VI. Life’s Cerebral Faculties Become More Complex, Smarter, Informed, Proactive, Self-Aware
5. Organisms Evolve Rhythmic Protolanguage Communication
Gontier, Nathalie. Defining Communication and Language from a Pluralistic Evolutionary Worldview. Topoi. 41/3, 2022. In this special issue (Gontier) the University of Lisbon polyscholar (herein and website) continues to provide a conceptual basis and innovative lead for these broad fields of study. At present, a global humankind sapience reflects back to wonder and retrace the steps and paths to informative speech, many dialects, cumulative content, and growing repositories on the way to our hopeful worldwide edification.
New definitions are proposed for communication and language as the evolution of physical, biochemical, cellular, community, and technological information exchange. Language then becomes a social discourse whereby such conversations comprise individual and group-constructed knowledge and beliefs. These results are enacted, narrated, and conveyed by rule-based symbol systems grounded, and interpreted within embodied, cognitive, ecological, and sociocultural niches. In contrast to older versions, the sense proposed here makes up a pluralistic evolutionary worldview that allows a multitude of units, levels, mechanisms and processes which further bring forth communication and language. (Abstract)
Gontier, Nathalie. What are the Levels and Mechanisms/Processes of Language Evolution? Languages Sciences. 63/12, 2017. The University of Lisbon philosopher of science continues her mission (search) to formulate a theoretical basis for a universal Darwinism by way of an Applied Evolutionary Epistemology. With notice of the Extended Synthesis project, in this entry this later phase of linguistic communication is considered. What might the salient genetic, cognitive, behavioral units be, and how they could be arrayed into nested hierarchical scales? See also her What are the Units of Language Evolution? in Topoi: An International Review of Philosophy (August 2017).
Modern evolutionary biology is currently characterized by epistemological divergence because, beyond organisms and genes, scholars nowadays investigate a plurality of units of evolution, they recognize multilevel selection, and especially from within the Extended Synthesis, scholars have identified a plurality of evolutionary mechanisms that besides natural selection can explain how the evolution of anatomical form and functional behavior occur. Evolutionary linguists have also implicated a multitude of units, levels and mechanisms involved in (aspects of) language evolution, which has also brought forth epistemological divergence on how language possibly evolved. Here, we examine how a general evolutionary methodology can become abstracted from how biologists study evolution, and how this methodology can become implemented into the field of Evolutionary Linguistics. Applied Evolutionary Epistemology (AEE) involves a systematic search and analysis of the units (that what evolves), levels (loci where evolution takes place), and mechanisms (means whereby evolution occurs) of language evolution, allocating them into ontological hierarchies, and distinguishing them from other kinds of evolution. (Abstract)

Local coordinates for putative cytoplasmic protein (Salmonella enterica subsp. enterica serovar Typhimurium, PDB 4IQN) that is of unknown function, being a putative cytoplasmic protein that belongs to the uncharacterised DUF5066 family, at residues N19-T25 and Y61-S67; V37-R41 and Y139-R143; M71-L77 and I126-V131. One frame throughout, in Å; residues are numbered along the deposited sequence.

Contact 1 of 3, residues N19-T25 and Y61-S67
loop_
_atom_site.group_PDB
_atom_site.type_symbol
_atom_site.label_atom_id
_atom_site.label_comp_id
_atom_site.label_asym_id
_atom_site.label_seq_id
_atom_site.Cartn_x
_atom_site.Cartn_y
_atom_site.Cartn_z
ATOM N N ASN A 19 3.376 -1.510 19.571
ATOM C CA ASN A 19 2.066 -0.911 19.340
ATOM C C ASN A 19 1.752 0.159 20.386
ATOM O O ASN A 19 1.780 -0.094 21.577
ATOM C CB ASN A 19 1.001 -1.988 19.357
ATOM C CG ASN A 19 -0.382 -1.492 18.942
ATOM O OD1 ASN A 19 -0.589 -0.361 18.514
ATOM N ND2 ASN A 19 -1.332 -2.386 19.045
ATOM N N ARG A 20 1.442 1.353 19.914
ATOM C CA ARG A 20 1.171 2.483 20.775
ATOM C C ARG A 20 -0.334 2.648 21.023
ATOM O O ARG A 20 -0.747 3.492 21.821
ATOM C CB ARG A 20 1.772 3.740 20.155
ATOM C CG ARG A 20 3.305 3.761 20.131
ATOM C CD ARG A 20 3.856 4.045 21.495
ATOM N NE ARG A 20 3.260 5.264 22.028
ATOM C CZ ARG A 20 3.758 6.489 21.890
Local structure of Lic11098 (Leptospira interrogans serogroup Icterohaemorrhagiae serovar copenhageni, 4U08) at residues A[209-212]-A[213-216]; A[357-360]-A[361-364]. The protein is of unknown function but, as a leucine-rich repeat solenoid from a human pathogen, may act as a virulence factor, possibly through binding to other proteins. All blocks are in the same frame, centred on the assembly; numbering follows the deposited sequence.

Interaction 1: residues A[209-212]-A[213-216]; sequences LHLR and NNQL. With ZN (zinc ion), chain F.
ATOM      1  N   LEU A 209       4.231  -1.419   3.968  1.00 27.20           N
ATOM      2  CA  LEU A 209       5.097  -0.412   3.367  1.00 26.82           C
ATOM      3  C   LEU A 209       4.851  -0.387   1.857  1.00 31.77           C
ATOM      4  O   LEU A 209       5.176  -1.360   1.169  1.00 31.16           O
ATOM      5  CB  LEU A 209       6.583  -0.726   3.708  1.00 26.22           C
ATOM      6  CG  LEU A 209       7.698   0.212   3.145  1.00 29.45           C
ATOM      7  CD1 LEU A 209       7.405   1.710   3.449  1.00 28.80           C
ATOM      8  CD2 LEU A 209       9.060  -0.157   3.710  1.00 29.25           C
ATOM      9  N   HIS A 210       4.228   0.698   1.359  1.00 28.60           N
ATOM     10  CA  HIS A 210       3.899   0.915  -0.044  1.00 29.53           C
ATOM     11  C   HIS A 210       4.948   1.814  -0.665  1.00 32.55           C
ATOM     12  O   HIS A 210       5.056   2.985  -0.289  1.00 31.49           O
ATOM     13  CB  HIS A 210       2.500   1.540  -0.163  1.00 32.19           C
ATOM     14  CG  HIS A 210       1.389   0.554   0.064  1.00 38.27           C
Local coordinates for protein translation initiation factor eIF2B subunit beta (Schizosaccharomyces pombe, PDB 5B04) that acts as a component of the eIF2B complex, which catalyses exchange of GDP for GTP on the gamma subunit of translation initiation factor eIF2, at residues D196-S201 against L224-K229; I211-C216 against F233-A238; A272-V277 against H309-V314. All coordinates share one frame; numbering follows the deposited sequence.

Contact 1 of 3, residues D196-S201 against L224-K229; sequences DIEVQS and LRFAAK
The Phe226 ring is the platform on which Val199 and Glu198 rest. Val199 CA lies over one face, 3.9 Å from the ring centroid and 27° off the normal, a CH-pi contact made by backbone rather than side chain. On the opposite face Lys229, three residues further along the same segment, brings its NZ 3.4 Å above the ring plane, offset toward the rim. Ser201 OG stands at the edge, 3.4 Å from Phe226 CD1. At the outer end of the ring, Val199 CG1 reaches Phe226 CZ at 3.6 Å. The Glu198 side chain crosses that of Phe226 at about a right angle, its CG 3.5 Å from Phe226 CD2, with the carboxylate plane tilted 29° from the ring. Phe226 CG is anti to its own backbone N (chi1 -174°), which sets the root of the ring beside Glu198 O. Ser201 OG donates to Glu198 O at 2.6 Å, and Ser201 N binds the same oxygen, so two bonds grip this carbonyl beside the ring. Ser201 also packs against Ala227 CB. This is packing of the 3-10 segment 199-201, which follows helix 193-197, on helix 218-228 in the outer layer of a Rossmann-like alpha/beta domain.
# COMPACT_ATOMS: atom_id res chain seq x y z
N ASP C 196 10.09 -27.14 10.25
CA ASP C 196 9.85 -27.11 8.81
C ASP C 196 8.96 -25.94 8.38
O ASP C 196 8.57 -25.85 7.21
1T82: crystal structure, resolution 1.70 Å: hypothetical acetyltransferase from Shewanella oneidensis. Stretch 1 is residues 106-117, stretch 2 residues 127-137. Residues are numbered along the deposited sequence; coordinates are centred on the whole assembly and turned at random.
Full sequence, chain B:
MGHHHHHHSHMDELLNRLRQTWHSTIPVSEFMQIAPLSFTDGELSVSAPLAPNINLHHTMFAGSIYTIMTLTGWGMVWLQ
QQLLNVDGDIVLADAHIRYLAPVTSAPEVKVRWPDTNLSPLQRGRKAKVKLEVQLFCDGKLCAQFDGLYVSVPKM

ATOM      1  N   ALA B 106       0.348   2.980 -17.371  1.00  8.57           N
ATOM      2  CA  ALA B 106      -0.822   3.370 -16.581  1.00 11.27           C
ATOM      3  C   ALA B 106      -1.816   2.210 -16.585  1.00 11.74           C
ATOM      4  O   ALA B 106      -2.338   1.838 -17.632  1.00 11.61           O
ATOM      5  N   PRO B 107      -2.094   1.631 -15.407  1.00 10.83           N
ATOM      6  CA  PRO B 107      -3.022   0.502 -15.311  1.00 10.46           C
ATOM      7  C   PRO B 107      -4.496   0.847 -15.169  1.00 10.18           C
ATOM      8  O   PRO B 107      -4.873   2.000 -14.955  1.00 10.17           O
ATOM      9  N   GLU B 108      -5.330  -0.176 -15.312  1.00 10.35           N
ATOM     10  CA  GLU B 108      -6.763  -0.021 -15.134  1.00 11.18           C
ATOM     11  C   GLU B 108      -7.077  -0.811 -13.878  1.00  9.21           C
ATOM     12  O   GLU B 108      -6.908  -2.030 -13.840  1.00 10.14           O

Griesser, Michael, et al. From Bird Calls to Human Language: Exploring the Evolutionary Drivers of Compositional Syntax. Current Opinion in Behavioral Sciences. 21/6, 2018. In this language issue, Jagiellonian University, Uppsala University, and Kyoto University animal ecologists add further proof of recurrent similarities across widely separate species. Bird and human brains are seen to quite converge in both function and communication.
Gyori, Gabor, ed. Language Evolution: Biological, Linguistic and Philosophical Perspectives. Frankfurt: Peter Lang, 2001. A selection of papers from meetings of the Language Origins Society which cover three areas of language evolution: its resultant structure, function and communication, and the views of philosophers on these subjects. A typical paper is “Symbolic Cognition” by Gyori which discusses the phylogenetic, ontogenetic and cognitive development of knowledge.